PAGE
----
Stop targeting one-off rural housing
The Green Party is doomed to restrict itself to the well-heeled confines of South County Dublin unless it changes its attitude to the rest of the country.
Some moons ago, the party entered government with Bertie Ahern and, while they did much that was good, they got an ass whoopin’ at the 2011 election which left them with zero seats.
They lost all TDs and Senators. They even lost their deposits — the electorate just fell out of love with the hippies.
So they did what everyone does when faced with massive rejection, they looked inward and gazed at their navels. That is to say, their irredeemably southside Dublin-based navels.
Unfortunately it all got quite myopic from there. In the past, the Green Party was either directly involved in, or a major influencer of numerous really good and innovative measures, like the Cycle to Work Scheme and basing the tax system on the emissions of cars, to name but two.
It had members from both the city and from outside the city, but these days, we can’t escape get the strong sense that rural Ireland is a foreign country to them.
They have a major image and credibility problem everywhere outside the city. That which they call rural Ireland (everywhere outside the M50) is not as monolithic as they seem to think.
It has communities which are rural, some which are urban and some which are a bit of both.
They can even happily exist in that grey world between between being a part-time farmer and working in an office.
While some might like to change that, for some that is exactly how they like it.
However, all they hear from the Green Party is that they’re terrible people for living in one-off houses.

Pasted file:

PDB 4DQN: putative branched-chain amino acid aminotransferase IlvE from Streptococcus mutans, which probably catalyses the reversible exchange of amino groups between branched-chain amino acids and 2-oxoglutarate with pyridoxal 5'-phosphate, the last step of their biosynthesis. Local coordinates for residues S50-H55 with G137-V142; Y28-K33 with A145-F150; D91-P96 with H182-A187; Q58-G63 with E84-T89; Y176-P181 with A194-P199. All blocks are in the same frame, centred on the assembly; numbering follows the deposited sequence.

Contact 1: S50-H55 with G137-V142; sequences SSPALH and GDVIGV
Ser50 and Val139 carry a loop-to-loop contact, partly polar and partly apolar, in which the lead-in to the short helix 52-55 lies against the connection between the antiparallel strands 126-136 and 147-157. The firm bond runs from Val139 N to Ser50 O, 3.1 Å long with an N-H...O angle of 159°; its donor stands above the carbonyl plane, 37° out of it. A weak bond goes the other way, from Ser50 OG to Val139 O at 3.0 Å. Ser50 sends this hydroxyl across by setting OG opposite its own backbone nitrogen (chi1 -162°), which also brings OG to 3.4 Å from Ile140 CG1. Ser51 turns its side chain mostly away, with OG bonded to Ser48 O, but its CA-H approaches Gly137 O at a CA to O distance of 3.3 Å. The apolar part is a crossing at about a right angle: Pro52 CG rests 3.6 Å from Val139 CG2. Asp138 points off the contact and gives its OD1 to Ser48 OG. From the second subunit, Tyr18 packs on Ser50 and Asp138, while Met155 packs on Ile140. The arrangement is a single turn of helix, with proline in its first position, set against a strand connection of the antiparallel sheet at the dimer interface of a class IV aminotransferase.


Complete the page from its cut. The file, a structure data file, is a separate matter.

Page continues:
There are logical reasons why one-off houses are not the most efficient and should be discouraged. But that ignores so much of what is fundamental and frankly, unchanging in Irish life.
Countryside living is a way of life for many, who would rather pluck their eyes out with a blunt spoon than live in an urban setting.
There are numerous long-standing historical, family, agricultural, community, even — God help us — GAA reasons why people want to live in the countryside, and those reasons are unlikely to suddenly go away or change.
The Green Party will rightly respond to this by saying that I’m cherry picking just one item from their policies, and that’s absolutely true.
The problem is that it colours everything else they say. In some parts of the country that is all they are known, and greatly disliked for, because it cuts so deep.
When they attack one-off rural housing, they’re attacking people’s families and communities and a way of life. Worse, they’re making it clear they just don’t get rural Ireland.
There are many ‘green’ initiatives and measures that rural Ireland embraces wholeheartedly. We have several generations of people, young and not so young, who are genuinely excited by and engaged in the fast approaching revolutions in the production of our energy or with growing their own clean and wholeseome food and who want to live the life envisaged by the Greens.
And some of the biggest evangelists for the green agenda live in one-off houses!
That’s what the Greens should be concentrating on. Drop all the talk of the one-off houses and instead concentrate on making our rural towns and villages pleasant places to live in. That would go a long way towards enticing people to move there from the countryside.
Athe very least they should realise that you’ll catch more flies with honey than with vinegar.